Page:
Fox News’ Shepard Smith has few of the credentials of network-bred newsmen like ABC’s Charles Gibson or even NBC’s Brian Williams. And he’s on cable, which is way below broadcast in prestige terms. So why is he now making close to what they get paid?
One reason Fox News chairman Roger Ailes boosted Shep’s salary into the big leagues (3 years, $7 million to $8 million/yr) is that he anchors two shows, both of which beat CNN in the ratings: Studio B with Shepard Smith at 4 p.m. and Fox Report at 7 p.m.. That explains why he’s making more than CNN’s Lou Dobbs ($6 million) and Anderson Cooper ($5 million).
But another reason that Smith is worth a mint to FNC is that he represents the Fox style of news–speedy, jocular, and studiously shallow–without an overt political point of view. He’s a walking billboard for the network — and believe it or not, that’s a compliment…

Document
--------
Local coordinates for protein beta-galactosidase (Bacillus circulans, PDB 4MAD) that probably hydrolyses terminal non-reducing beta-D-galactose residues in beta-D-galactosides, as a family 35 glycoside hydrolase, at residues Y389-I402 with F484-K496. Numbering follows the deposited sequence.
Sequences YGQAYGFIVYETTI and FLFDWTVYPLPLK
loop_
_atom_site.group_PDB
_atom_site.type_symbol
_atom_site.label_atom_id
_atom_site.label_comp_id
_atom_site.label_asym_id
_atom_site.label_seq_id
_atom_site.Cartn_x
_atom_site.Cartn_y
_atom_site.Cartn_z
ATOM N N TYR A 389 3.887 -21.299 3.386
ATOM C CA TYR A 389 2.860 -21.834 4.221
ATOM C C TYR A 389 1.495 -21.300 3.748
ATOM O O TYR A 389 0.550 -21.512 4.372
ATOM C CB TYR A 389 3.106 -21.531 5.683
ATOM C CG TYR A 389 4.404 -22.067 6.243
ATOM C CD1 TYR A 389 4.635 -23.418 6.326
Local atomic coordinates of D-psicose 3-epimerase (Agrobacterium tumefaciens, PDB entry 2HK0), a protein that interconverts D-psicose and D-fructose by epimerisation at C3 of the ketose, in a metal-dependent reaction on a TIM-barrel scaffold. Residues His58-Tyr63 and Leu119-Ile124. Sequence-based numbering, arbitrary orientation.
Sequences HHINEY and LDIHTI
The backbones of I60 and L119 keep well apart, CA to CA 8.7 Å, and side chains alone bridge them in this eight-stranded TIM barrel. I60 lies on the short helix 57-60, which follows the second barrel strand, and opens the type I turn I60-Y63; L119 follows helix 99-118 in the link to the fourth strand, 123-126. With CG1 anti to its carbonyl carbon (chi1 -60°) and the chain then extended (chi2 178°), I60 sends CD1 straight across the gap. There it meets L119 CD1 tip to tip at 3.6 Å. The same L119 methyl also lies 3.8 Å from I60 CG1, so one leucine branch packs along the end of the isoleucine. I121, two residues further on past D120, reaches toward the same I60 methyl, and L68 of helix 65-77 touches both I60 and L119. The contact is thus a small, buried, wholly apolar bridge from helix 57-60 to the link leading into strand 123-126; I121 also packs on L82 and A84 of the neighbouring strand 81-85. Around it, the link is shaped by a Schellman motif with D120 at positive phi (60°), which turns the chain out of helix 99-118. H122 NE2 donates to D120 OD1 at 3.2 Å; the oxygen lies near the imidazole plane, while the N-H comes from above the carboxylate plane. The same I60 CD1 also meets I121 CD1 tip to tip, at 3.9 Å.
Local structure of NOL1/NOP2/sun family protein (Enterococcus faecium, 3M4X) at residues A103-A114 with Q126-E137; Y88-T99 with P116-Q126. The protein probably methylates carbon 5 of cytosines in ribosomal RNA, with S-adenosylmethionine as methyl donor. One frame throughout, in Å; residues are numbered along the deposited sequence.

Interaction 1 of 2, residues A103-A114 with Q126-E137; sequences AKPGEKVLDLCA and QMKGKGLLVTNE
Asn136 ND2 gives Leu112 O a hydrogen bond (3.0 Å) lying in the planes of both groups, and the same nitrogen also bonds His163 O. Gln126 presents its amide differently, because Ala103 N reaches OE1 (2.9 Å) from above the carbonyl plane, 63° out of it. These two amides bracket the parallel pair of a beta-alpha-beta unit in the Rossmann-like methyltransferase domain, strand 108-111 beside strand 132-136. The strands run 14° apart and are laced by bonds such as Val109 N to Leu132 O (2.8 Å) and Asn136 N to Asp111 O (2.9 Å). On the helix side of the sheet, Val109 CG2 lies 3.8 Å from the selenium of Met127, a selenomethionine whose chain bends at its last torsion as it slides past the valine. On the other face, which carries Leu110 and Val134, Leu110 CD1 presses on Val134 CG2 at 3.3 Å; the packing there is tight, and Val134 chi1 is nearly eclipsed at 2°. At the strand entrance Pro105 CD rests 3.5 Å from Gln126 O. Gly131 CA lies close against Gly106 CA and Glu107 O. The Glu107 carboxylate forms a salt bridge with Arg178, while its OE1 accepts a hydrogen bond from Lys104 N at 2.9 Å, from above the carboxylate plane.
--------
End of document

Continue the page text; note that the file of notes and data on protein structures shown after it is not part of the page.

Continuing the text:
Unlike Fox News’ primetime anchors Bill O’Reilly and Sean Hannity, Shep is, for the most part, apolitical. He broke through–and got his highest ratings–during his coverage of Hurricane Katrina in which he blasted the incompetence of the response.
Because he can pull off the Fox News style without its politics, Smith can also do double duty by working outside the cable channel for News Corp.’s (NWS) other assets. He gives the Fox local TV stations a national personality who can anchor big news events, like the State of the Union broadcasts he did earlier this year. And should Ailes, Peter Chernin and Rupert Murdoch decide the stations need one, Smith could anchor a national news shows on the Fox broadcast network. It’s unlikely, but then until the Hollywood writer’s strike is resolved, just about anything is possible.